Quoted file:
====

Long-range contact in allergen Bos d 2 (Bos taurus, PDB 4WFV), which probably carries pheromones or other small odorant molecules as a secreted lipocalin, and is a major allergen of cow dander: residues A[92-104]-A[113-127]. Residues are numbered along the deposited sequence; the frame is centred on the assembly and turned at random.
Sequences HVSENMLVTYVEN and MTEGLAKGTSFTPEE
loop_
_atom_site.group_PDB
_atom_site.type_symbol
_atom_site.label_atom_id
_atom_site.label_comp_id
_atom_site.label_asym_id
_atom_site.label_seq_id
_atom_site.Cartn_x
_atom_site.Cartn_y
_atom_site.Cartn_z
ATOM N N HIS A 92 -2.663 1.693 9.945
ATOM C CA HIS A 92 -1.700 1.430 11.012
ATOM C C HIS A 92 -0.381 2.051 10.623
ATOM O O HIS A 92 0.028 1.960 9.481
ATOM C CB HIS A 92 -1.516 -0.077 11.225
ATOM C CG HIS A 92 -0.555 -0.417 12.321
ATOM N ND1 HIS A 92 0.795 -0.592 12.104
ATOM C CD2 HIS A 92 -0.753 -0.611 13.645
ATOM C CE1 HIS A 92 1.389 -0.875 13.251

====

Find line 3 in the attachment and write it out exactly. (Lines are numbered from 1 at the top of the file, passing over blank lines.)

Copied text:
loop_